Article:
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J Pediatr. 2017 Feb;181:49-55.e6. doi: 10.1016/j.jpeds.2016.10.028. Epub 2016 Nov 10.

Disparities in Breastfeeding: Impact on Maternal and Child Health Outcomes and Costs.

Author information

  • 1Department of Medicine, Cambridge Health Alliance, Harvard Medical School, Cambridge, MA. Electronic address:
  • 2Department of Health Services Administration, D'Youville College, Buffalo, NY.
  • 3Department of Operations Business Analytics and Information Systems, University of Cincinnati, Cincinnati, OH.
  • 4Department of Medicine, University of California, Davis, Davis, CA.
  • 5Alliance for the Prudent Use of Antibiotics, Boston, MA.
  • 6Department of Obstetrics and Gynecology, University of North Carolina School of Medicine, Chapel Hill, NC; Department of Maternal and Child Health, Gillings School of Global Public Health, University of North Carolina School of Medicine, Chapel Hill, NC.



To estimate the disease burden and associated costs attributable to suboptimal breastfeeding rates among non-Hispanic blacks (NHBs), Hispanics, and non-Hispanic whites (NHWs).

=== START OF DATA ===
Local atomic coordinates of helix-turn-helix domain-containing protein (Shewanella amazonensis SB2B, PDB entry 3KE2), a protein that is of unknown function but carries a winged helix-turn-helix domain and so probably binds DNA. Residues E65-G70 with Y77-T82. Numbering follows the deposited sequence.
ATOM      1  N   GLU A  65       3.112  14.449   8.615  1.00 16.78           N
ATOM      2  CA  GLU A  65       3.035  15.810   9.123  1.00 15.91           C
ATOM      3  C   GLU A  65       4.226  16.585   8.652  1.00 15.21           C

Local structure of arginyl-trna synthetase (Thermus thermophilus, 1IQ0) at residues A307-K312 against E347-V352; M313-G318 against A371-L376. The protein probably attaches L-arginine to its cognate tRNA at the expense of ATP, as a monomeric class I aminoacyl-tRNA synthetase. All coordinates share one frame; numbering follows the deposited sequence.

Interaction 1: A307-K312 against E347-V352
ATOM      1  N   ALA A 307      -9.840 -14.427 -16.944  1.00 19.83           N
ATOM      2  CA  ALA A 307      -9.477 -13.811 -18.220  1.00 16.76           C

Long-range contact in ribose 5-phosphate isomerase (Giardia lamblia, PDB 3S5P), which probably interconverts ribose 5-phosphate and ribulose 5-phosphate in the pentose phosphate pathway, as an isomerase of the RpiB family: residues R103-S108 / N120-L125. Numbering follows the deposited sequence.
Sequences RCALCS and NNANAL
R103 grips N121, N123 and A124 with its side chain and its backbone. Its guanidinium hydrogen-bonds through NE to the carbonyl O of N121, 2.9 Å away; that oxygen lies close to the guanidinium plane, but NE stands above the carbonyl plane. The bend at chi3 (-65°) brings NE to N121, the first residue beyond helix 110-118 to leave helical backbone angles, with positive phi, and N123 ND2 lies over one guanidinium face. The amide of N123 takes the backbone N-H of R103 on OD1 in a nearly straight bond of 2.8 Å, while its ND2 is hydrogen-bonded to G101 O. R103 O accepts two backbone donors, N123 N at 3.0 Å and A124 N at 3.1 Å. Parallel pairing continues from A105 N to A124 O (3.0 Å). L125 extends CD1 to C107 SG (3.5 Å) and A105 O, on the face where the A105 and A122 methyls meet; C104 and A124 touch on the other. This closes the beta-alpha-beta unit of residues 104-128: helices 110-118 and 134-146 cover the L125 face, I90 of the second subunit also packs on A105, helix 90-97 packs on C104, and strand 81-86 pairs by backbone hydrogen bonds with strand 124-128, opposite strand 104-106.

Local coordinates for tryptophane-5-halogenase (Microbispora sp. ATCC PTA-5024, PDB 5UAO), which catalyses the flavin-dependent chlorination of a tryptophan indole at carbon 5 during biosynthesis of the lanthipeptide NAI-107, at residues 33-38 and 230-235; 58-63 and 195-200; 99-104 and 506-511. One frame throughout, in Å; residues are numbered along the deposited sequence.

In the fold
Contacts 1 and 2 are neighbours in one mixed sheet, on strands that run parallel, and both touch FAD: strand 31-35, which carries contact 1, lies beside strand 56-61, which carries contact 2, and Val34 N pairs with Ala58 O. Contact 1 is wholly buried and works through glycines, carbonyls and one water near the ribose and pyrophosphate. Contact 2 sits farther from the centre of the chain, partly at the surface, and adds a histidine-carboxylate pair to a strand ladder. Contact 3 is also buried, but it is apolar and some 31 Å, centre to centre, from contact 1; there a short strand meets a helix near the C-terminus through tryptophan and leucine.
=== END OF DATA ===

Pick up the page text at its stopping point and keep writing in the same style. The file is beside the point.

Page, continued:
Using current literature on associations between breastfeeding and health outcomes for 8 pediatric and 5 maternal diseases, we used Monte Carlo simulations to evaluate 2 hypothetical cohorts of US women followed from age 15 to 70 years and their infants followed from birth to age 20 years. Accounting for differences in parity, maternal age, and birth weights by race/ethnicity, we examined disease outcomes and costs using 2012 breastfeeding rates by race/ethnicity and outcomes that would be expected if 90% of infants were breastfed according to recommendations for exclusive and continued breastfeeding duration.


Suboptimal breastfeeding is associated with a greater burden of disease among NHB and Hispanic populations. Compared with a NHW population, a NHB population had 1.7 times the number of excess cases of acute otitis media attributable to suboptimal breastfeeding (95% CI 1.7-1.7), 3.3 times the number of excess cases of necrotizing enterocolitis (95% CI 2.9-3.7), and 2.2 times the number of excess child deaths (95% CI 1.6-2.8). Compared with a NHW population, a Hispanic population had 1.4 times the number of excess cases of gastrointestinal infection (95% CI 1.4-1.4) and 1.5 times the number of excess child deaths (95% CI 1.2-1.9).


Racial/ethnic disparities in breastfeeding have important social, economic, and health implications, assuming a causal relationship between breastfeeding and health outcomes.


breast feeding; diarrhea, infantile; health status disparities; infant mortality; minority health; otitis media

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